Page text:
As for adding impedance, it didn’t do a great deal.  I’d still use though as it does make any source hiss go away giving you a much blacker background which makes the rest seem ever more impressive. So I’d say if you’ve bought one of these spend an extra US$10 and get one.

Isolation:  Pretty good.  It’s a sealed dynamic so about the new norm for that set up.  Vastly more than things like the IE8 but next to the W4, well no it’s not quite the same.  If you want maximum isolation BA IEM’s are forever to way to go.  It’s likely more than enough isolation for most uses and would easily be sufficient to get you killed in traffic.  Just if you want to for daily Tube or aircraft use then it wouldn’t be my first option.  Easily enough for most uses though.

Build Quality:  It’s notably a bit of a step up on the 400 and is probably the best build of any HiFiMAN IEM but hand on heart, it’s not an area where they excel as a company.

Accessories:  Well you get a few things.  I think 13 pairs of tips, 10 replacement filters, a cable wrap around thing, a balanced to normal 3.5mm adapter and a little case.  The little case is on in that it didn’t come inside the main box.  Why I have no idea, maybe it was an afterthought?  Its noting fancy but perfectly functional.  The wrap thing I’d suggest never using, I don’t like those things as I don’t believe a cable should be wrapped that tightly.

Value:  It depends how you look at it.  The RE-262 for a long time sat at US$150 which I felt made it far and away the best value IEM ever.  The 400 sits at US$99 and again its pretty staggering value.  Is the 600 four times better sounding?  Well of course not.  US$400 equates to £255 at present, that’s of course sans HMRC’s cut (because you’re going pay the tax even if it accidently slips by customs aren’t you) so that will bump to circa £302.  That’s before Royal Mail or Parcel Farces additional fees for not steeling it at customs.  That’s quite a lot of money for an earphone for most people and more than the vast majority of IEM’s cost.  That’s more than the IE80 at £180 and the SE535 at £270, only the W4 at £380 tops it and a few more esoteric things out there.  So yes it is expensive but you get what you pay for, it sounds tremendous.  Also, as this is top table stuff so you had better have a good source and high bitrate files to feed it too.

Conclusion:  The RE-600 is without a doubt a bit of a jaw dropper.  It sounds simply superb on every aspect but it’s not without an issue.  Its biggest issue is money.  Now I’m not saying that the 600 doesn’t deserve its price tag as it’s quite possibly the best sounding IEM I’ve ever heard and possibly my favourite one too.  It more than deserves its price tag.  Trouble is it’s a high price tag and justified as it may be I think it’s not an outright OMFG you must buy this right now IEM.  Yes it is excellent in every way but HiFiMAN’s own RE-400 is pretty damn awesome and it’s stupid cheap.  Again another cost issue was the RE-262 which has gone away but it was being sold at the nutty US$150 and it irks me a touch that it is so close acoustically yet the 600 cost so much more.  That’s a big jump you know.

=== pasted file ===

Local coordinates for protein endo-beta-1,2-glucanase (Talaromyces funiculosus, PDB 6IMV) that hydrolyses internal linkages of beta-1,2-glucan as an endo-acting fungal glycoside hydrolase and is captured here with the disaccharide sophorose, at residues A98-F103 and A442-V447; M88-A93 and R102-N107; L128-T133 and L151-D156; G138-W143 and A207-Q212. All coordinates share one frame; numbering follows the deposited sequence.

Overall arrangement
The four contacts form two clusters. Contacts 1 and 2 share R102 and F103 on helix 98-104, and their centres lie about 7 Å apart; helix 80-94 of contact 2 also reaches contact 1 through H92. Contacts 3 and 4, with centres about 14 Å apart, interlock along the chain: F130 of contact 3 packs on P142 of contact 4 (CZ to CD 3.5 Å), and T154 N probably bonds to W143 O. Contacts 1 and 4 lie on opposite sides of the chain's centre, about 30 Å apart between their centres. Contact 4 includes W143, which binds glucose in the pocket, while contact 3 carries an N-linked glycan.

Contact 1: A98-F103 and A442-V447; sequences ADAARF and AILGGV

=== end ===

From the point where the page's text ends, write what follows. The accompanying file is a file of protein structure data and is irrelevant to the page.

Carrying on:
Money aside though the 600 is magnificent.  It’s like they got the best aspect of the 252, 262 and 272 and rolled it all into one.  It’s got near 252 scale and sound staging, near 272 detail retrieval and all wedded to the silky sumptuousness that was the 262.  It’s got a truly beautiful acoustic nature that is flawless.  Not just flawless it’s fun!  It’s got the bass capability to kick it when it wants to, scale and grandeur in abundance and sooooooo perfectly controlled without sounding over tame.  The 272 was a little too hard, too quick but the 262 influence has balanced and boosted it.  The mids of course are, I want to use the word staggering again, they just are so beautiful.  The 262 had some of the very best mids ever and they are if anything even better here.  The tone is a hair on the warm side like the 262 and SE530 so I grant it’s not perfectly neutral.  Things like the 272 or ER4 do perfectly neutral mids and I find them all a little soulless.  The 600 has a natural beauty and it feels so realistically and passionately alive.  The treble too is bang on perfect.  Sure some like more but it’s as capable as you could ever hope for and the shimmer, oh it’s truly flawless.

The RE-600 may not be an out and out party IEM nor a mere technical perfectionist like the 252 was but something that aims for in the middle. Not too unlike the 262 which mas all about the musicality and simple beauty as exemplified by the like of the SE530.  The 600 transforms that organic, rich beauty and adds things.  It adds a rather more vigorously capable low end, adds in a scale to the proceedings and dials up the clarity level.  I mean the 262 really didn’t know to party but the 600 does.

In short, the 600 is just about the most perfect IEM I have heard.  Every aspect of it I have loved.  It’s not cheap, it’s not a paragon of balance and neutrality so for those things you may want to look elsewhere but for a little warm, little rich amazingly good sounding IEM and are willing to pay for it then I think this it.  

HiFiMAN RE-600 Quick Review

HiFiMAN RE-600 Quick Review

Thanks to Head Direct for the sample.

Brief:  HiFiMAN’s finest IEM to date.

Price:  US$400 so about £255 or £302 if HMRC spot it